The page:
There is a place that exists, between the norms and taboos of society. Some see it as a line, others a stretch that wavers in the heat of public opinion. No matter how it is viewed by the individual, it is omnipresent and integrated into their culture. Beyond it is where dark comedy, discourtesy, and sociopathy arises.
It is the call for conformity. A contract we are born into, which restricts our freedom for the sake of society. A black tape that wraps itself around the conscience.
Such ideas take root during our upbringing. We are brought up on the views of our parents, the history of our city and the teachings of our schools—not just in contents, but in methods as well—we pick up on mannerisms, as much as manners.
There is a danger here. A traditionalism that restricts voice, both internally and externally. Before a deviant act happens, there is the pull of cultural conscience—a conscience that may not align with our own, but is nonetheless integrated. Afterwards, there is the push from society, that rejects, ridicules or shields itself from the deviance.
It is so very easy to label something your opposite, and escape critical thinking. ‘Slut, jock, queer, hippie; Christian, vegan, feminist, socialist’. As if labels were an adequate case for the dismissal of opposing views.
The mass is alluring. Conformity offers a dream of philosophical escapism, where reason and feeling is unnecessary to attain spiritual or moral superiority. It is terrifying, but it pervades all culture.
Pull out further, and the repetitious fits of consumer culture come into view. The media, the markets—a stream of superficial, mass-produced ideologies. You do not form your ideals, you are sold them. You are not an individual, you are a part of the spectacle.
We must peel back the black tape that binds our thoughts. The etiquette that seeks to censor all subjects taboo. There is no inherent measure of deviance outside of human subjectivity. Our normative models are based on history, and history is biased, brutal and bare. Only through unravelling these societal constructs, can we pave the way to a better world, free of restrictive traditionalism that no longer has relevancy in the modern.
We have seen time and again how the vilification of deviance has been used to oppress others; by the Catholic Church, by the Atlantic slave trade, by the patriarchy. There is a phenomenon in psychology called the in-group bias, which explains partly how prejudice arises. It posits that humans view each other as belonging to groups. Those they are within, they identify with and favour. Those they are without, they dismiss and devalue. Pushed to the extreme, out-groups are turned inferior and dehumanised. These distinctions are exacerbated through the mantra of totalitarianism. Remove the inferior from view, disseminate propaganda, and watch society turn. Without connection, there can be no reconciliation—no empathy.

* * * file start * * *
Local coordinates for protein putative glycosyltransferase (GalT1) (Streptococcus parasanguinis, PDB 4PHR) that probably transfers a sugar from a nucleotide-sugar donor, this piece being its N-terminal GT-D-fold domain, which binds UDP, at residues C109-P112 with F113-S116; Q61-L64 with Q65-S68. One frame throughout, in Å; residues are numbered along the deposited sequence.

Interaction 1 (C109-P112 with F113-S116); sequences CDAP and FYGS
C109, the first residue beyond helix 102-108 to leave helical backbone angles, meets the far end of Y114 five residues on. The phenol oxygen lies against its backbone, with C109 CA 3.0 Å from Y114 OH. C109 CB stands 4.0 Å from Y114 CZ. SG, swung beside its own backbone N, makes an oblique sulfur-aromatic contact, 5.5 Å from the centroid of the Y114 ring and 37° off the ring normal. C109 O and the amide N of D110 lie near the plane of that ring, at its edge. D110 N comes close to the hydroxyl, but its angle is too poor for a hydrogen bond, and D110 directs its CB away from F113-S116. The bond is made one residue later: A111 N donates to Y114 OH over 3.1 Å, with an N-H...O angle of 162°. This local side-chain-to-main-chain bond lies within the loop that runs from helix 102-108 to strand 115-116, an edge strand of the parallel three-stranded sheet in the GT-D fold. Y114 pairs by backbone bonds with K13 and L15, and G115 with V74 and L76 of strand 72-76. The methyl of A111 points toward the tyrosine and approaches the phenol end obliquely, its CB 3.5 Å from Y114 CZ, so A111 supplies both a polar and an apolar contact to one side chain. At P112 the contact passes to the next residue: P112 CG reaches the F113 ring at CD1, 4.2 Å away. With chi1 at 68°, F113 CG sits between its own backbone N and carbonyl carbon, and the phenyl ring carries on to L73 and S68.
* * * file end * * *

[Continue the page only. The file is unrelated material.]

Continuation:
The shadow of totalitarianism has yet to leave us. It rides the cloak of public figures, institutions and corporations. It is a much subtler, more insidious form. It is modern culture, and it is omnipresent.
It exists in the act of bullying, where the perpetrator both enforces their own ideals, while debasing another’s. It exists in the act of shaming, where the mass—the physical manifestation of conformity—haunts the deviant, in a mindless fervour. These small acts of cruelty and thoughtlessness shape culture, and construct the myth of the normal.
For free thought to exist, first, we must think. There is a need to dismantle the lessons of our predecessors, if only to reassemble them in better form. Though we can never be free of our facticity—our surroundings, our upbringing—we can transcend our own self-imposed limitations by removing the ego from the ideal. Our ideology is not our identity. It takes only recognition of such to bring about change.
We must communicate. Without communication, there can be no understanding, no acceptance. There is a need to confront both our ideals, and those we do not agree with. No one acts believing they are wrong, and only through reconciliation can freedom be won, without further oppression.
We musn’t fear the mass. We musn’t hate it. Consumer culture has embedded itself so deeply, that most are not exposed to the question of why. Self-reflection has taken a backstage to romantic reveries. Schools would rather teach conformity than psychology. There is a dearth of philosophy and science reaching the masses. There is an excess of media sensationalism that reduces the world to a farce.
Crossing the black tape is not enough. It must be purged from culture altogether. Only then will we rid ourselves of an etiquette that does nothing more than haunt our every step, thought and act.